that did not attack us, did not even
threaten to attack us, and was not
even capable of attacking us. And it is
sure not traditional conservatism to
believe in world government, even if
run by the U.S.
Mr. Speaker, President Bush, when
he ran for office in 2000, campaigned
strongly against nation building. Unfortunately,
that is exactly what we
have been doing in Iraq. The President,
in 2000, said what we needed was a
more humble foreign policy. That is
what we needed then, and it is what we
need now.

1 Comments:

At 7/12/2007 4:26 PM, Blogger tess said...

Even more of a shame is that with this impassioned, well-reasoned speech, he was likely addressing a nearly empty chamber.

Al Gore makes a great point about this in his book The Assault on Reason. Apparently, when the House and Senate voted to allow TV cameras in their chambers, there was a stipulation that the cameras never be pointed toward the (empty) seats, but only focused on the person speaking. Apparently they don't mind not being on the job, but they'd rather we weren't too aware of that fact.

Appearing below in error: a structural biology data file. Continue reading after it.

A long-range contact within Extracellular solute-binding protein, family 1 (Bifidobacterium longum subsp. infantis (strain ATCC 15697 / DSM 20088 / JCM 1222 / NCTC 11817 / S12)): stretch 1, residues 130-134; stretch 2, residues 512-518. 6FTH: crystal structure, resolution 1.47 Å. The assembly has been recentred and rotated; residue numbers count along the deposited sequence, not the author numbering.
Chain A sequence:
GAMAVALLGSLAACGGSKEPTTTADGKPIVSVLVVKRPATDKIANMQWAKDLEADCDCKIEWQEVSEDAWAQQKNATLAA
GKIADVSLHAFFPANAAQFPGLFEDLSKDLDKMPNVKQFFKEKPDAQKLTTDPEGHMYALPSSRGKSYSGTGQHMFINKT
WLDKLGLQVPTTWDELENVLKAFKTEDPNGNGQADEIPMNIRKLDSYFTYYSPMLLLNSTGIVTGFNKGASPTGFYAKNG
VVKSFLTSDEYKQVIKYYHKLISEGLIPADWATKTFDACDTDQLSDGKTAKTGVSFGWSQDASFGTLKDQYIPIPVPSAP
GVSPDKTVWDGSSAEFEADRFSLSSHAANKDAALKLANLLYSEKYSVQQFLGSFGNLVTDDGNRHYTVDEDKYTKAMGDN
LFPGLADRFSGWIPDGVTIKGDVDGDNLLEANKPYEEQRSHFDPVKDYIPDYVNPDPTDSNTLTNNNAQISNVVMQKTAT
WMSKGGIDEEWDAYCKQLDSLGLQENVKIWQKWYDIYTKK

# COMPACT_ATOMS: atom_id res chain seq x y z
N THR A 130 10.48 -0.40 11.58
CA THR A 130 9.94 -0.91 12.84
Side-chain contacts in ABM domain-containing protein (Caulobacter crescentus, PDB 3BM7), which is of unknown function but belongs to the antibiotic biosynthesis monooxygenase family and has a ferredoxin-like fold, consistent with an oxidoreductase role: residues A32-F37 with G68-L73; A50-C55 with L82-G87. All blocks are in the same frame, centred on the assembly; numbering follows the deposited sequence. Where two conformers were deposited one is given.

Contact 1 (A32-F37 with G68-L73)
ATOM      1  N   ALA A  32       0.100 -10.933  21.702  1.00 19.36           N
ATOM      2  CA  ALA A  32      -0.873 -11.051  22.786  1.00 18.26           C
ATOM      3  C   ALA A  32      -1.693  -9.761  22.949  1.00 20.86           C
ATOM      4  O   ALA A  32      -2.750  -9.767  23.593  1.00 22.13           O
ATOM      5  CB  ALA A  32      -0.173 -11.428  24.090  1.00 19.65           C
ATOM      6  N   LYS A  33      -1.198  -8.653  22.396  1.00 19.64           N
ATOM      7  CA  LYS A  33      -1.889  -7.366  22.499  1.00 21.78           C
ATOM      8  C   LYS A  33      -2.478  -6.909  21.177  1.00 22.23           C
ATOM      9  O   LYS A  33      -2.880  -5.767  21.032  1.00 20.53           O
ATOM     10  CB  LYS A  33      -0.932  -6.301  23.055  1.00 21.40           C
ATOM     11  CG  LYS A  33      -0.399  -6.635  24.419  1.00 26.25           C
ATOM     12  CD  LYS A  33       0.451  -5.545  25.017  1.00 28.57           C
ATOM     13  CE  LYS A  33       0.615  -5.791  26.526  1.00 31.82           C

I'd love to see both houses of Congress adopt a rule change stating that all members must be present for debates unless called away for urgent business, which could not include campaigning or fund-raising.

Actually I'd really love to see the House and Senate be required to meet with the President in a Parliamentary-style "Question Time" at least once a month. (Heckling allowed. Would that be fun or what? Especially watching GWB try to think on his feet without a TelePrompTer or a strange rectangular lump on his back.)

tess